The Saehler program is a resource home that serves up to 23 individuals on an intermittent basis. The variety of individuals, their needs, and their programs are what makes Saehler a fast-paced and exciting place to be. Their ages range anywhere from 17 to 70 years old, and their needs are just as varied. They work on personal cares, life skills, social boundaries, budgeting skills, and other things. For some, Saehler is the first place outside of the family home where they go to build their independence and begin to stretch their wings. For others, Saehler is a jumping off point for working towards being able to live on their own.
For individuals in the program, Saehler has always been a place to meet new people, socialize, learn, and have fun. When the pandemic hit last spring, the Saehler program had to temporarily close. A pandemic was not a thing that most of the individuals had ever even heard of, so explaining the phenomenon was tough. Even though Cindi Wiczek, the Division Director, and Shelby Hoff, the supervisor at Saehler, did most of the communication with parents, guardians, and individuals at Saehler to explain the temporary closing, Jeannie says it was an extremely emotional transition. Over the past year, however, Jeannie has been happy to see a number of the Saehler individuals through Zoom, and has enjoyed getting to catch up with them when they call her occasionally to chat.
From the fast-paced, busy environment of Saehler, Jeannie has most recently settled in at Crocus Circle, where life moves at a more relaxed pace. Of the three individuals who live there, two of them are retired and each morning often begins with watching The Price Is Right. To pass the time during the pandemic, they’ve been taking long rides in the country – which they enjoy – going through neighboring little towns, like Pickwick. One of the guys likes to fish, so another staff member took him ice fishing. (Jeannie doesn’t ice fish!)
They try to make everyday events special and special events even more special. One of the men has been having regular Zoom dinner dates with his girlfriend. They had a tailgate party at home for the Super Bowl and are looking forward to an upcoming birthday of one of the individuals. A special menu, a cake (maybe from HyVee’s bakery), and decorations set the day apart from others and are something to look forward to.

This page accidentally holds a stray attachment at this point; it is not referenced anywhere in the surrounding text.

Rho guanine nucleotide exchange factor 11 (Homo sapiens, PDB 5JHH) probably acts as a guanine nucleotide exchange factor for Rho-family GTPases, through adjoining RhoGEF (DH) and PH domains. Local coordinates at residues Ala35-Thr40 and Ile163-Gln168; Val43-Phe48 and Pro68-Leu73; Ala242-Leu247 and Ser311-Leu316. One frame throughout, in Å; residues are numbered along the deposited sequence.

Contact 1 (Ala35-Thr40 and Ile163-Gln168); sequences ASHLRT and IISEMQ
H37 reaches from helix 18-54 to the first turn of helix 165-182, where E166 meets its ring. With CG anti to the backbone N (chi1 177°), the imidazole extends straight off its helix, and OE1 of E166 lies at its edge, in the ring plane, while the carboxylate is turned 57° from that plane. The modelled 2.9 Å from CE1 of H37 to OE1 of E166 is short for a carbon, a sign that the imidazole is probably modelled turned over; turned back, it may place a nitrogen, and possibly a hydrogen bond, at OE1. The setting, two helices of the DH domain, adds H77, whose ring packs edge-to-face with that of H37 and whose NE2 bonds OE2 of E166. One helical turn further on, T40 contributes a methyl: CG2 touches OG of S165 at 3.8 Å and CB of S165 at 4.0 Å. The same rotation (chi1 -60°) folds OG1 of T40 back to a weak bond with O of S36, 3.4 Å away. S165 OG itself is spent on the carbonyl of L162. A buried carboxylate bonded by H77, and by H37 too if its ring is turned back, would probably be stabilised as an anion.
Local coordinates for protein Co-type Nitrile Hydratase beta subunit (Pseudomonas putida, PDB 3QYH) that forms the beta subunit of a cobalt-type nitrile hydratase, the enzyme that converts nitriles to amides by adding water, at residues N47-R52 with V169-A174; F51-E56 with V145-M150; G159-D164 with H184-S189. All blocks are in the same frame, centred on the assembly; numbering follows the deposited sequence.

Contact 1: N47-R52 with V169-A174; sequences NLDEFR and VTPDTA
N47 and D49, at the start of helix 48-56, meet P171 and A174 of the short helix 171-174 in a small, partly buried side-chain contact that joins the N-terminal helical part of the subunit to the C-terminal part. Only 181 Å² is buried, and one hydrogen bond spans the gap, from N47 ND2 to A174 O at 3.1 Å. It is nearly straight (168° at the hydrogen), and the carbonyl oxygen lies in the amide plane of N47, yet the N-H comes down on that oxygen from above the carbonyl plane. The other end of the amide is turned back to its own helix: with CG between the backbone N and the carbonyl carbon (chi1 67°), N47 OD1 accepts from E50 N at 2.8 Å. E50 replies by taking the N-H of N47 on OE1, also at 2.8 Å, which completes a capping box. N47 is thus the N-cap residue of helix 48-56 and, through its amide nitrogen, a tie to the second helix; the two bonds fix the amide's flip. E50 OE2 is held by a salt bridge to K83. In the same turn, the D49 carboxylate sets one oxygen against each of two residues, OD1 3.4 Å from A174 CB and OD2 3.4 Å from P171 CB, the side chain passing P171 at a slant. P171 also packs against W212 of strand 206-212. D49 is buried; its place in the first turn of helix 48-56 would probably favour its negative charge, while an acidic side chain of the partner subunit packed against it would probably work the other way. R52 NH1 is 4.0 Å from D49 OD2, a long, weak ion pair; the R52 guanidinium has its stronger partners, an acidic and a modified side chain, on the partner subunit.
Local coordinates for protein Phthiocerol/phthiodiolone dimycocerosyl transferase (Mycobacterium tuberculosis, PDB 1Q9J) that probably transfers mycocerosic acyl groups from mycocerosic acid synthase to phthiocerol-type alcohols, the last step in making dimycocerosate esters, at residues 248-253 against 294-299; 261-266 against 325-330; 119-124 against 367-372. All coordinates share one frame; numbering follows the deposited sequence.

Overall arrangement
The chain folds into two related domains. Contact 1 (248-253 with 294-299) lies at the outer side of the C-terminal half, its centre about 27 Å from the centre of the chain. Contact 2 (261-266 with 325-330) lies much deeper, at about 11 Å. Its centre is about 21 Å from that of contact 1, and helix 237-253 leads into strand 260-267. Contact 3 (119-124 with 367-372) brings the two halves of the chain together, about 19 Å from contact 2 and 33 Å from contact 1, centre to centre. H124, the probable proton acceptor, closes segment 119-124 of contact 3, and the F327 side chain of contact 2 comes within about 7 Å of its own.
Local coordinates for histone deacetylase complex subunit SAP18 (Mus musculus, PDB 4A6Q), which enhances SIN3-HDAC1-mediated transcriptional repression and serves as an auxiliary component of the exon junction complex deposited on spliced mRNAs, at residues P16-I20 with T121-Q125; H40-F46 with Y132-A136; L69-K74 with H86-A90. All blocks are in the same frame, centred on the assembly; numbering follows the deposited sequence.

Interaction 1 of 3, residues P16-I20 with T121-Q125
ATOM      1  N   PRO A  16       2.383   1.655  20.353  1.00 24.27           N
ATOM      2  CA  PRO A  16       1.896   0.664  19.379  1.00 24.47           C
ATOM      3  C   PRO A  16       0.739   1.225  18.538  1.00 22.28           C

The availability of COVID-19 vaccines has really uplifted people’s spirits. They are all eager to get back out into the community more. Jeannie says there is a sense of hope in the house now, and the individuals HCO serves aren’t the only ones looking forward to freer, brighter days.
In the summer of 2019, Jeannie was the stage manager for the HCO musical, My Fair Lady. Her love of acting and singing had her involved with musicals before – often on stage – but this role was new and challenging for her. Working on musicals gives Jeannie a chance to meet HCO people she doesn’t usually run in to and is a great way to feel more a part of the organization, she says. She has great memories of previous musicals, such as the time during Shrek that one of the individuals was assigned a line. He practiced and practiced, and when the performance finally came, he delivered it perfectly. He was so proud of himself, he immediately cried, “YES!” and gave a big fist pump. A little out of character, but everyone loved it!
Jeannie is certified to teach CBT classes (Competency Based Training) to HCO staff, and is able to continue to do so via Zoom. She is passionate about the material, which teaches person-centered thinking. Staff learn to think about not only what is important for a person, but important to a person. What is it that the individuals they work with want to do? Where do they want to go? What do they want to accomplish to make them happy and fulfilled? She says she still gets a bit nervous speaking in front of a class, but knows it gets easier with time.
Outside of COVID, Jeannie typically loves to attend music events and festivals in Winona and in the surrounding area. She is good friends with one of the individuals she used to work with when she was a part-timer, and they like to have dinner together on a regular basis.
Jeannie is very glad she found social work, and HCO, and encourages others to apply with Home and Community Options. She says it’s an organization that treats its staff in a caring way and that the work is very rewarding.
“The people are what make it different from other places. The individuals you work with teach you a great deal – especially about yourself.”